The Louisville League of Women Voters is beginning preliminary discussions Monday for what’s expected to be a year-long study of disciplinary education in Jefferson County Public Schools.
The non-profit political group often holds discussions and offers opinions on various matters concerning the region. Officials for the group said the study is partly a response to negative reports regarding inequities and discrepancies in the district over the past year.
“Alternative schools have way more African American students than the [general] student population. So we’re going to look at inequities [and] what other studies have been conducted,” said Frances Sandifer Cotton, a member of the education committee for Louisville’s League of Women Voters.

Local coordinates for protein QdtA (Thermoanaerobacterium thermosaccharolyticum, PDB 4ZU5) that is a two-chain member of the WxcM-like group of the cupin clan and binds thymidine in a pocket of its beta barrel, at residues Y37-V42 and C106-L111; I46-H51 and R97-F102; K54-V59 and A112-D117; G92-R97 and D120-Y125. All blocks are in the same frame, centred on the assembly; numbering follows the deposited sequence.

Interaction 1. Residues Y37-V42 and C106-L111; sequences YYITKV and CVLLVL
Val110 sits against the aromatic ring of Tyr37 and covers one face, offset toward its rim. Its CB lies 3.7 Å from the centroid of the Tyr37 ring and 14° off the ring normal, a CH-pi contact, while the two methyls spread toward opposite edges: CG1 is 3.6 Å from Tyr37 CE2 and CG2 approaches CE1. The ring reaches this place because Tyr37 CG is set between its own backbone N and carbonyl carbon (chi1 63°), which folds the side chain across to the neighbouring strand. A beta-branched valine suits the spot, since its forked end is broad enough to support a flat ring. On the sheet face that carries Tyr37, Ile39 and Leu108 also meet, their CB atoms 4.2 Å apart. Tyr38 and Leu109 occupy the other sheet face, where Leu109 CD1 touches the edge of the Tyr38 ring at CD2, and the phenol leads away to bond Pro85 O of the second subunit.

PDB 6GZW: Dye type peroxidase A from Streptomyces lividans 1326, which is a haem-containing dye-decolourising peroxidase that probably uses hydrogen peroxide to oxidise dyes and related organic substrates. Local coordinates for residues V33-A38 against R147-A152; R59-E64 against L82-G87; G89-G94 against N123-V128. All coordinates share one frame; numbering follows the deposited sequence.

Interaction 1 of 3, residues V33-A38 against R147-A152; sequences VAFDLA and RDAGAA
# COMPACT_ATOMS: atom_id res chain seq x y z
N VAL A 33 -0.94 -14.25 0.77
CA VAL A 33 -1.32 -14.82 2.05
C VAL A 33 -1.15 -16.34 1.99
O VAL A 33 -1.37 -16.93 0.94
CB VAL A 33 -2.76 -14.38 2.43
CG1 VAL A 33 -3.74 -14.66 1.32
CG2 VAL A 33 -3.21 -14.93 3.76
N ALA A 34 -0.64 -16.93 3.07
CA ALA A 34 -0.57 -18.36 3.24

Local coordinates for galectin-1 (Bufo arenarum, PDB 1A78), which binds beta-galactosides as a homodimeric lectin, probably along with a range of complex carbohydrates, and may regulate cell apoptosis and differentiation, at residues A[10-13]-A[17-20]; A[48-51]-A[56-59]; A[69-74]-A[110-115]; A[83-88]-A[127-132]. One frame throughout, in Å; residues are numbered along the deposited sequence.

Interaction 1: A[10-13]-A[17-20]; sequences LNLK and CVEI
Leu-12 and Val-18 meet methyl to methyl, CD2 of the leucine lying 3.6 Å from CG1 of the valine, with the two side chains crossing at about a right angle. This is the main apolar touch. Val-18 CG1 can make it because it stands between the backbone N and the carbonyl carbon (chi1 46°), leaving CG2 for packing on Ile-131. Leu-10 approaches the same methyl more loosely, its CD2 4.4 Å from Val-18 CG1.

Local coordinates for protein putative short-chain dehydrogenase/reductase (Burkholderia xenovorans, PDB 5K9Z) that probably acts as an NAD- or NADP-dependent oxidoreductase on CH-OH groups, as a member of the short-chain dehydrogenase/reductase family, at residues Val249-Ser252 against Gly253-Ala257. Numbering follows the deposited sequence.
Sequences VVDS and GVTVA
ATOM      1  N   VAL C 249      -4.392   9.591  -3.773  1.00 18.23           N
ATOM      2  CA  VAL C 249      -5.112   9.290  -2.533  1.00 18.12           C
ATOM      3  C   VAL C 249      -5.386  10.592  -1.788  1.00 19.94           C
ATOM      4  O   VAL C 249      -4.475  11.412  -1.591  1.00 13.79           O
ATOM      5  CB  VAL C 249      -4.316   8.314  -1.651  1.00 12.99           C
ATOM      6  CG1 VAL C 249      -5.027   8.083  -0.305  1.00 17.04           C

There have been reports over the past year about how certain students are unfairly treated, including a lawsuit filed by a small group of JCPS families over changes to the district’s disciplinary policies.
Cotton said the group has decided to study the district’s alternative schools because there isn’t much known about them.
Jackie Wisman, director of Safe and Drug-Free Schools for JCPS, is expected to be a guest speaker at Monday night’s forum. His department helps refer at-risk students to the necessary education environments. His department sees over 7,000 students a year, he said.
JCPS is unique in that it doesn’t expel its students, but instead tries to find an appropriate intervention for them, Wisman said. This encourages students who have been expelled in neighboring counties to move into Jefferson County for education, he said.